Laparoscopy is one of the most common procedures for diagnosing and removing endometriosis. Instead of giving a big incision, this procedure of surgery uses lightweight instrument through a small hole or incision. There could be one or more incisions based on the number of instruments that require access inside the body. This procedure involves the use of a camera to ascertain endometriosis as well as treat it in the same sitting. This brings drastic improvement in infertility as well as pain associated with the endometriosis. If a cyst is found in the ovary, laparoscopic surgeon removes it very delicately without causing any harm to the normal ovary, as a part of the Laparoscopic Surgery for Endometriosis.
How does the procedure go?
Eating and drinking should be suspended before 8 hours of the laparoscopic surgery. The doctor takes a call on whether to give general or local anesthesia. Mostly, General anaesthesia is given during such procedures. A person specialised in Gynecological Endoscopy ( Gynaec Laparoscopic Surgeon) is the best to perform such a procedure.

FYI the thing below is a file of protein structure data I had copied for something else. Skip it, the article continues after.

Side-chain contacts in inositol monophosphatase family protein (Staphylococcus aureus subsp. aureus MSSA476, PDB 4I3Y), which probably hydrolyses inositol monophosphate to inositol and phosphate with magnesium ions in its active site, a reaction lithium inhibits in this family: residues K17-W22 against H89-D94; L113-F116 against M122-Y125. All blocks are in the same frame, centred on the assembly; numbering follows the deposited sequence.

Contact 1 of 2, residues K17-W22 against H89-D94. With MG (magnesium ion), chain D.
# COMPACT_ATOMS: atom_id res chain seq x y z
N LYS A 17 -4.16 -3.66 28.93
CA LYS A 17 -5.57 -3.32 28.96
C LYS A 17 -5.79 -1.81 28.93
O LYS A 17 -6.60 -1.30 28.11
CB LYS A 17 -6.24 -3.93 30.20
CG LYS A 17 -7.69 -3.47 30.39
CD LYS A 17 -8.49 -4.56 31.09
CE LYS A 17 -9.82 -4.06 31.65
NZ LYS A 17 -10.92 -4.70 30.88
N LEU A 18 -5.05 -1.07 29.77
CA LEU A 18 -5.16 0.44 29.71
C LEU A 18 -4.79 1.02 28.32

How is the procedure performed?
The abdomen is first inflated with gas with the help of a needle. It pushes the abdominal wall from the organs to give clear visibility to a surgeon. The laparoscopic camera is then pushed through an incision or a set of incisions to examine the internal organ. If the scar tissue or endometriosis needs to be removed, a doctor can use one of the several laparoscopic techniques such as electrocautery, excision etc. Post the surgery, the incision is closed with stitches. The whole procedure usually takes 30-60 minutes depending upon the severity of endometriosis.
Why is laparoscopy done?
Duration of hospital stay:
Operations such as these are usually conducted at the outpatient facility owing to their less risky nature. A patient need not spent more than a day in the hospital. Rarely in severe cases of endometriosis overnight hospitalisation may also be required. One can successfully return to normal work within 1 week of the surgery.